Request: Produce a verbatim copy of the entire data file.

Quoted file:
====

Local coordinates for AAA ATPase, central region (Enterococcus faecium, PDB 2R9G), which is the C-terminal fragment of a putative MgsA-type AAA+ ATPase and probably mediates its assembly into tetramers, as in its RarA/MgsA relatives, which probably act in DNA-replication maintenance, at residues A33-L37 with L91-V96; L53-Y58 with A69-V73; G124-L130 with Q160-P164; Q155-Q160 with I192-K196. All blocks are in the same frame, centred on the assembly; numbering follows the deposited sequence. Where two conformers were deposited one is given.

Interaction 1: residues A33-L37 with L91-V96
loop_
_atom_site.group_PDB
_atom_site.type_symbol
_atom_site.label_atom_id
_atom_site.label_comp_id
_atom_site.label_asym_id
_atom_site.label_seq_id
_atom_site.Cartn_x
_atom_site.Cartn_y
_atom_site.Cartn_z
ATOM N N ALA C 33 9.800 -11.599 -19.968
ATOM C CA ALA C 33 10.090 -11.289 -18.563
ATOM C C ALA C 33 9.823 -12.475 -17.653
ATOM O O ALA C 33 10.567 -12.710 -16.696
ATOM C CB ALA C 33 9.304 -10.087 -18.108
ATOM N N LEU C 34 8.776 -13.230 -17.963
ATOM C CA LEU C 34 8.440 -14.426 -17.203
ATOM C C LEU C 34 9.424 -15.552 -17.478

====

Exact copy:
Local coordinates for AAA ATPase, central region (Enterococcus faecium, PDB 2R9G), which is the C-terminal fragment of a putative MgsA-type AAA+ ATPase and probably mediates its assembly into tetramers, as in its RarA/MgsA relatives, which probably act in DNA-replication maintenance, at residues A33-L37 with L91-V96; L53-Y58 with A69-V73; G124-L130 with Q160-P164; Q155-Q160 with I192-K196. All blocks are in the same frame, centred on the assembly; numbering follows the deposited sequence. Where two conformers were deposited one is given.

Interaction 1: residues A33-L37 with L91-V96
loop_
_atom_site.group_PDB
_atom_site.type_symbol
_atom_site.label_atom_id
_atom_site.label_comp_id
_atom_site.label_asym_id
_atom_site.label_seq_id
_atom_site.Cartn_x
_atom_site.Cartn_y
_atom_site.Cartn_z
ATOM N N ALA C 33 9.800 -11.599 -19.968
ATOM C CA ALA C 33 10.090 -11.289 -18.563
ATOM C C ALA C 33 9.823 -12.475 -17.653
ATOM O O ALA C 33 10.567 -12.710 -16.696
ATOM C CB ALA C 33 9.304 -10.087 -18.108
ATOM N N LEU C 34 8.776 -13.230 -17.963
ATOM C CA LEU C 34 8.440 -14.426 -17.203
ATOM C C LEU C 34 9.424 -15.552 -17.478